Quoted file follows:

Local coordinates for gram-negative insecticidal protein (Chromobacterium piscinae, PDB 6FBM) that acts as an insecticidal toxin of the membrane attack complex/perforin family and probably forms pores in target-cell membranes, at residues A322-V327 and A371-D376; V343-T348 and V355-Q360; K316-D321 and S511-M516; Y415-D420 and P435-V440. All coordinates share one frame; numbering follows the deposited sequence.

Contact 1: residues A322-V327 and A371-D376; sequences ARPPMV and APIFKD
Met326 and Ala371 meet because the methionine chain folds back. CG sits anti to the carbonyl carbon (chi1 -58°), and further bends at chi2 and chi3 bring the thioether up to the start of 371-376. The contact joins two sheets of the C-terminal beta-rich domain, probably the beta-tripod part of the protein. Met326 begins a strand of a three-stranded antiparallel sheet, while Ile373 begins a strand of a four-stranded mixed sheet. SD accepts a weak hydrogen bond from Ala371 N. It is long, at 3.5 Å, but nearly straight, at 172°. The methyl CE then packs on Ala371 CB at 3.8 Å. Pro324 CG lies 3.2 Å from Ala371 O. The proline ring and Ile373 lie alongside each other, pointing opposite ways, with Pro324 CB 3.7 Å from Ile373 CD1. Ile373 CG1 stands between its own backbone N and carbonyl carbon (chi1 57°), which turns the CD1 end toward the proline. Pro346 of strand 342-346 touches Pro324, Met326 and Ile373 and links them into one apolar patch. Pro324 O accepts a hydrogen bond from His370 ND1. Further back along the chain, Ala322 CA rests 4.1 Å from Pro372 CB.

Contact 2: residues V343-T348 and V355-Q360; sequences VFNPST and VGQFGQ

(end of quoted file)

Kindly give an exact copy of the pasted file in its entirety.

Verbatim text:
Local coordinates for gram-negative insecticidal protein (Chromobacterium piscinae, PDB 6FBM) that acts as an insecticidal toxin of the membrane attack complex/perforin family and probably forms pores in target-cell membranes, at residues A322-V327 and A371-D376; V343-T348 and V355-Q360; K316-D321 and S511-M516; Y415-D420 and P435-V440. All coordinates share one frame; numbering follows the deposited sequence.

Contact 1: residues A322-V327 and A371-D376; sequences ARPPMV and APIFKD
Met326 and Ala371 meet because the methionine chain folds back. CG sits anti to the carbonyl carbon (chi1 -58°), and further bends at chi2 and chi3 bring the thioether up to the start of 371-376. The contact joins two sheets of the C-terminal beta-rich domain, probably the beta-tripod part of the protein. Met326 begins a strand of a three-stranded antiparallel sheet, while Ile373 begins a strand of a four-stranded mixed sheet. SD accepts a weak hydrogen bond from Ala371 N. It is long, at 3.5 Å, but nearly straight, at 172°. The methyl CE then packs on Ala371 CB at 3.8 Å. Pro324 CG lies 3.2 Å from Ala371 O. The proline ring and Ile373 lie alongside each other, pointing opposite ways, with Pro324 CB 3.7 Å from Ile373 CD1. Ile373 CG1 stands between its own backbone N and carbonyl carbon (chi1 57°), which turns the CD1 end toward the proline. Pro346 of strand 342-346 touches Pro324, Met326 and Ile373 and links them into one apolar patch. Pro324 O accepts a hydrogen bond from His370 ND1. Further back along the chain, Ala322 CA rests 4.1 Å from Pro372 CB.

Contact 2: residues V343-T348 and V355-Q360; sequences VFNPST and VGQFGQ